Right now, there are some ways to chemically degrade perchlorate in ground water, but it can be hard to get perchlorate to react with cleaning agents, so the solutions proposed for Mars could be really useful.  So far, some research groups have proposed that we could clean Martian soil by growing certain bacteria in it.  These microbes produce enzymes that can break down perchlorate into less toxic chlorite, and as a byproduct, the process would also give off molecular oxygen, which is a nice bonus.  In fact, in a 2013 article, scientists propose we could even incorporate these enzymes into a portable emergency oxygen system that astronauts could use on the fly.  They'd just have to scoop up some dirt, mix it with water and some of the enzymes and let their suit feed them fresh O2.  So not only would we get cleaner soil and a simpler way to treat groundwater on Earth, but we'd also get an emergency oxygen mechanism.

Finally, if we're gonna stay on Mars for any significant length of time, we'll need to build habitats, because at some point we'll probably run out of room in our spacecraft.  On Mars, traditional building materials like concrete and steel bars probably won't be an option, since they're not exactly abundant there and they're way too heavy and expensive to launch on rockets, so engineers are turning to other solutions, and on Earth, those ideas could help us build more sustainable buildings and decrease the impact we have on our beautiful green planet.

Recently, NASA challenged engineers to come up with a way to 3D print whole buildings on Mars, and in May 2019, they awarded half a million dollars to the winner of that challenge, a company called AI Space Factory.  Their design uses a telescoping 3D printer arm mounted on a rover.  It can build entire structures autonomously and it uses materials that can be found or made on the red planet.  Specifically, the design calls for basalt derived from Martian rocks mixed with PLA, a kind of plastic that can be made from plants, plants that would be grown on Mars.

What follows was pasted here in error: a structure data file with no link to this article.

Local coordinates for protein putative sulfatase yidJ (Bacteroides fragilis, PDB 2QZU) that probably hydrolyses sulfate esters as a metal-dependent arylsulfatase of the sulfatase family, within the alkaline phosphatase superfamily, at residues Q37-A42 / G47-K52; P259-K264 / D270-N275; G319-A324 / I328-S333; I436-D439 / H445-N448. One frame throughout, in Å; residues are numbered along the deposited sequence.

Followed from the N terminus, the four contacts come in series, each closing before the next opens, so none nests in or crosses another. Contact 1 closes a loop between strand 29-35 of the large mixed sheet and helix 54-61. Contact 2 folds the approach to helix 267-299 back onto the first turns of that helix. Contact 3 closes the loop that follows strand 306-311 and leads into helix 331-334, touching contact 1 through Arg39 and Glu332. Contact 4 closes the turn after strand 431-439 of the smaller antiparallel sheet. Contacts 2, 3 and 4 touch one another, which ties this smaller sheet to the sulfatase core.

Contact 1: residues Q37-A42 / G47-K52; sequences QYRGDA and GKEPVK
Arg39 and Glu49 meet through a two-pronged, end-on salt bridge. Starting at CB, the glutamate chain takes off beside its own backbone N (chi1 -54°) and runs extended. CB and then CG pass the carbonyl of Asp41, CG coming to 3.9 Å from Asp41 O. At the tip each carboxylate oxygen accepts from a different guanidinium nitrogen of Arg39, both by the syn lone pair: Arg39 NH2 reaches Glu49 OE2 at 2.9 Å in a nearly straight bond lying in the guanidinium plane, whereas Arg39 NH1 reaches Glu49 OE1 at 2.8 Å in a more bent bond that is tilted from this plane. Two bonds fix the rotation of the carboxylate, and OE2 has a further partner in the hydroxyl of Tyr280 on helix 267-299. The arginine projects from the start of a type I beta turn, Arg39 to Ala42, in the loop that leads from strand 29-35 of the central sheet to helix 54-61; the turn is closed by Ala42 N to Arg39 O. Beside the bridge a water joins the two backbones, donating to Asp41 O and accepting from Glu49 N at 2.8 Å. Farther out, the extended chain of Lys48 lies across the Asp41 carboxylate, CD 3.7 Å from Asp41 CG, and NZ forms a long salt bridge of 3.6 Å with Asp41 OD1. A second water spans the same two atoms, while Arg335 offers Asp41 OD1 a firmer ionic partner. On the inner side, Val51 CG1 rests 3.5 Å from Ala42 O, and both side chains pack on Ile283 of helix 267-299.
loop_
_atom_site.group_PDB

In NASA's competition, a 1/3 scale model of the habitat withstood a battery of tests for things like durability and water leakage, but the company behind this technology also intends to deploy it closer to home.  See, basalt and PLA are readily available on Earth.  Basalt is just a kind of rock and PLA is a form of plastic that's actually compostable, so according to AI Space Factory, this technology can produce totally recyclable homes and they're already crowdfunding efforts to build some.

It might not seem like we need something like this here on Earth, but the reality is the concrete and steel industries produce a lot of waste, and those materials aren't exactly reuseable.  It would be a lot nicer for our planet if we could make our homes and buildings out of something that could ultimately be recycled.  At the end of the day, it will take clever strategies like these and many more to help astronauts live and work on Mars, but from fighting climate change to building more sustainable homes, they have a lot to offer the rest of us here at home as well, and it's never too early for the next generation of engineers to start learning to innovate and build tech just like this, and Lego City Space wants to help with that.

These sets were inspired by real tech challenges like the ones we talked about today.  50 years ago, we went to the Moon, and the explosion of innovation that accompanied that giant leap was unparalleled.  What will we make when we go to Mars?  There's no way to know yet, all the more reason to inspire our young future engineers to get playing and creating.  We used kits like the Space Research and Development People Pack, Rover Testing Drive, and a Lunar Space Station to help make this video.  Click the link in the description to start building your next interplanatary adventure with Lego City Space.  Let's go!